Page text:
It might be time to dismiss two long-held beliefs that have dominated football discussion: that this is Greater Western Sydney’s flag to lose, and Geelong cannot challenge without Patrick Dangerfield and Joel Selwood.
For all the knocks on the Cats, they are firmly in premiership calculations after a powerful performance at their Simonds Stadium fortress on Saturday night.
Their 44-point drubbing of the Giants, set up by a powerful third term where they slammed six goals to one, has given their campaign a massive shot in the arm and delivered an equally big blow to the pre-season flag favourite.
The win has secured the Cats a top-two finish, ensuring a home qualifying final, and will force the Giants to have to take the scenic route to the last Saturday of September.
Whatever happens on the last day of the home-and-away season, the Giants’ finals path is now fraught.
If Richmond lose, the Giants will meet the Cats again in a fortnight. It would take a considerable improvement for them to turn the tables, particularly if the AFL schedules the game in Geelong.
The other scenario is equally unpalatable – a trip to face the Crows at Adelaide Oval where they were crunched by 56 points in round one.
A top-two berth was hard to imagine at the start of the month when the Cats were emphatically beaten by Sydney and lost premiership stars Selwood, Tom Hawkins and Mitch Duncan.
They have since won three on the bounce – their two most impressive coming against fellow finalists. This was arguably their most complete performance, topping their against-the-odds victory over Richmond.
Dangerfield was again superb, finishing with 33 possessions – 24 of which were contested. He brought teammates into the game with his work at the coalface and his use of the ball.
His highlight came during a banner third term when he crumbed and goaled from his own marking contest.
Selwood’s absence was not missed with Scott Selwood and Mitch Duncan on song. These leaders will need to have strong finals for the Cats to succeed but watch out if they do.
The younger Selwood held his own against Dylan Shiel, his 12 tackles giving the Cats midfield a harder edge. Sam Menengola again defied his humble draft origins with an accomplished display.
Geelong’s forward set-up was potent, bringing up triple figures for just the third time in the past three months.
Tom Hawkins, back from suspension, was influential without dominating the scoreboard, creating space for Dan Menzel and Steven Motlop. He will be better for the run.
The Giants had a night to forget with little working for them. Their midfield, with the exception of captain Callan Ward, was well beaten.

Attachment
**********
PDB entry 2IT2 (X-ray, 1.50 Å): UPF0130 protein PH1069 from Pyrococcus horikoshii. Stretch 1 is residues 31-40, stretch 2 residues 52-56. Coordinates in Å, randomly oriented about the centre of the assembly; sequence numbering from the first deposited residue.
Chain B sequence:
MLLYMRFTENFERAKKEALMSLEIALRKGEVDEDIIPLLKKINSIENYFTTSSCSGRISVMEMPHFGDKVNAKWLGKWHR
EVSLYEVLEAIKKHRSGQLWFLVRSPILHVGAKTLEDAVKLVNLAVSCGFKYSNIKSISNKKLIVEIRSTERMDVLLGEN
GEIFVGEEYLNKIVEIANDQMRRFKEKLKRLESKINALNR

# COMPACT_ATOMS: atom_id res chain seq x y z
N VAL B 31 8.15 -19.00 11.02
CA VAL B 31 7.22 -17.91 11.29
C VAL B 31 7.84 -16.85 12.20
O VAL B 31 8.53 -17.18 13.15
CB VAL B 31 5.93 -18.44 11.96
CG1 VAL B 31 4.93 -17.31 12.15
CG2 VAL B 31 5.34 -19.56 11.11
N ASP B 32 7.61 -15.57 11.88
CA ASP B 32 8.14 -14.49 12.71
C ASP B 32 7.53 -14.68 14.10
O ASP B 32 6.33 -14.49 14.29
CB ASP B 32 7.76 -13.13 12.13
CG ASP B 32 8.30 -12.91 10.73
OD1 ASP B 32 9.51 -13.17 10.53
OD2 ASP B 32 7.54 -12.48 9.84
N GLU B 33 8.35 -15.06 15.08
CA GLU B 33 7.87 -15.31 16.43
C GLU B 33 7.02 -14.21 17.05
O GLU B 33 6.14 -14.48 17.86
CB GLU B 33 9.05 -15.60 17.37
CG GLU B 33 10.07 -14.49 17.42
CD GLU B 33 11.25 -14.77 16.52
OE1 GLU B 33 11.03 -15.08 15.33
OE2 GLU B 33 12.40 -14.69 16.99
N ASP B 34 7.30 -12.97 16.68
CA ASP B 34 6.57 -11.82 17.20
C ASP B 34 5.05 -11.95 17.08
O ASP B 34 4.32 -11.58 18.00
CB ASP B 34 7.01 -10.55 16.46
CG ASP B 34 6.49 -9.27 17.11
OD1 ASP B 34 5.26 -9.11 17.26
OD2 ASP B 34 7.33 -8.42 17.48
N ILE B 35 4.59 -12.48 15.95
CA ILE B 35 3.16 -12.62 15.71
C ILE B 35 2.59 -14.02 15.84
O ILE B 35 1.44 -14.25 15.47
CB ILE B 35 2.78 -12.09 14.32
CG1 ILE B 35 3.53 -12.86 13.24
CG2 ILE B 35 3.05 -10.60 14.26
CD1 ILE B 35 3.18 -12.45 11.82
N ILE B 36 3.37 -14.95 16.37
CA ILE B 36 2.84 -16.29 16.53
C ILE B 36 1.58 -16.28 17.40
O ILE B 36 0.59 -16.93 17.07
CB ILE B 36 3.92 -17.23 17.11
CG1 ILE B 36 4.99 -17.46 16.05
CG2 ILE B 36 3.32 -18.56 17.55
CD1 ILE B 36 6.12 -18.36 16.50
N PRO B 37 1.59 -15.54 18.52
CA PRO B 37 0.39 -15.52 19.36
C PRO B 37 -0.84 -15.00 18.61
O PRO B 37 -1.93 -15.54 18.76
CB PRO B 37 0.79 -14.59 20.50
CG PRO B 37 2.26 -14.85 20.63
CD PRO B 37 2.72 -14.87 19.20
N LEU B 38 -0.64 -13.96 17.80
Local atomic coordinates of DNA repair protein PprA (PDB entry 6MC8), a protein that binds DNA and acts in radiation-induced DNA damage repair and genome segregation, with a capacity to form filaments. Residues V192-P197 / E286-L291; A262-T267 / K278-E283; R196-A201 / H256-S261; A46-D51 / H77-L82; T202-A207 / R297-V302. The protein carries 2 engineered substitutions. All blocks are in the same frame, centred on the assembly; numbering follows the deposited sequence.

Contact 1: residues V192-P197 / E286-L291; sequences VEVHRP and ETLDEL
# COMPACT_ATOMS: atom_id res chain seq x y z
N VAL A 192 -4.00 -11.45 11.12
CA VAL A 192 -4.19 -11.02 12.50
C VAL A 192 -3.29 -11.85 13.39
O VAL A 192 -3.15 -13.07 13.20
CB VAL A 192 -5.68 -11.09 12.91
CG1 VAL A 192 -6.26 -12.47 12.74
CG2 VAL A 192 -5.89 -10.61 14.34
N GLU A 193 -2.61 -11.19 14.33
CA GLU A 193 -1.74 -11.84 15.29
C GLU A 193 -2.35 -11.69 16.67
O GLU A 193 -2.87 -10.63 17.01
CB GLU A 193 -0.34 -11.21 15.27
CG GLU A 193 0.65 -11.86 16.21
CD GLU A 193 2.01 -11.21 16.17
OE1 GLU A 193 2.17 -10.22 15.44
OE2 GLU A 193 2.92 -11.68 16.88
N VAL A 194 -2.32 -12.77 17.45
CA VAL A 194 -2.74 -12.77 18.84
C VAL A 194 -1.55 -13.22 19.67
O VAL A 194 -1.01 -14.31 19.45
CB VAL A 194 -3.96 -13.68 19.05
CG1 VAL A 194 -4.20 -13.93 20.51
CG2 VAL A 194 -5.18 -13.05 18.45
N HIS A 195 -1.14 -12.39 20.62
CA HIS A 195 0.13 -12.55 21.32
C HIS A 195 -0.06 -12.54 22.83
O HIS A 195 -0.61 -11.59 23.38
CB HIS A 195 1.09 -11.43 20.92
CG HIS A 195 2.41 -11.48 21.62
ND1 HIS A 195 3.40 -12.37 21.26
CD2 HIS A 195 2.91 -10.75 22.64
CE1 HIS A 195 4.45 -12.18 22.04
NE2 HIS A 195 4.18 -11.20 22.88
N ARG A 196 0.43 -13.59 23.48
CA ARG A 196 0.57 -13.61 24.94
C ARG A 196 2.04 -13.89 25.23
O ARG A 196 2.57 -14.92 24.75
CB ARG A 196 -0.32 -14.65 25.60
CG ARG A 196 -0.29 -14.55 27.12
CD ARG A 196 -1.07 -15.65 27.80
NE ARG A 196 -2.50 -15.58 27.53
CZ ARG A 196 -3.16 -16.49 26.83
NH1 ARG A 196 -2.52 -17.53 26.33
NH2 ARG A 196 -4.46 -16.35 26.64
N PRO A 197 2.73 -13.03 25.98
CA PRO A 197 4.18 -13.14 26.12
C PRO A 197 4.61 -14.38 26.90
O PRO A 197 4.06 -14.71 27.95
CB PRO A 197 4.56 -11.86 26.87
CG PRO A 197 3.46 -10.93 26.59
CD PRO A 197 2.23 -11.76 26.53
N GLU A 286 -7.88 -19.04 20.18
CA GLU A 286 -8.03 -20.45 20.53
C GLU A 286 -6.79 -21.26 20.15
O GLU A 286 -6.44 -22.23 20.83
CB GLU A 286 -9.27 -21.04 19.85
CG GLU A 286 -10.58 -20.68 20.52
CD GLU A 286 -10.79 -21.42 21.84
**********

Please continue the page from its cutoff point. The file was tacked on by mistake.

They were smashed for contested possession, which meant their ball movement lacked its usual fluency. They were not allowed to play their game.
Steve Johnson had a shocker in front of his old fans, having little influence with his eight possessions. His position in the Giants side must now be under huge doubt.
Injury has provided the Giants with an alibi for much of the year but this was the strongest team they have fielded all season.
The Cats were lively early, winning the ball in close and moving the ball briskly into an open forward line for Hawkins and Menzel. When they did not score, their pressure allowed them to lock the ball in and force the Giants into panic kicks.
There were few instances when they were able to run the ball freely, but when they did they were dangerous.
The Cats were ferocious early in the second, pushing their lead out to 19 points. When they had the chance to hurt their opponents, they showed no mercy – and through legitimate means.
Greene and Jacob Hopper both wore badges of honour, floored by knees in the back from marking contests.
Nor were the Cats missing tackles. Brendan Parfitt’s on Stephen Coniglio was a beauty, thwarting a promising forward thrust. His effort was in marked contrast to Greene’s attempt on ruckman Zac Smith, who was able to dance around his supposedly more agile pursuer.
But the Giants found a way. Aidan Corr provided the spark with a desperate tackle on Dangerfield. His teammates followed and suddenly the Giants were winning key contests across half-back, allowing them access to the corridor. It was fleeting.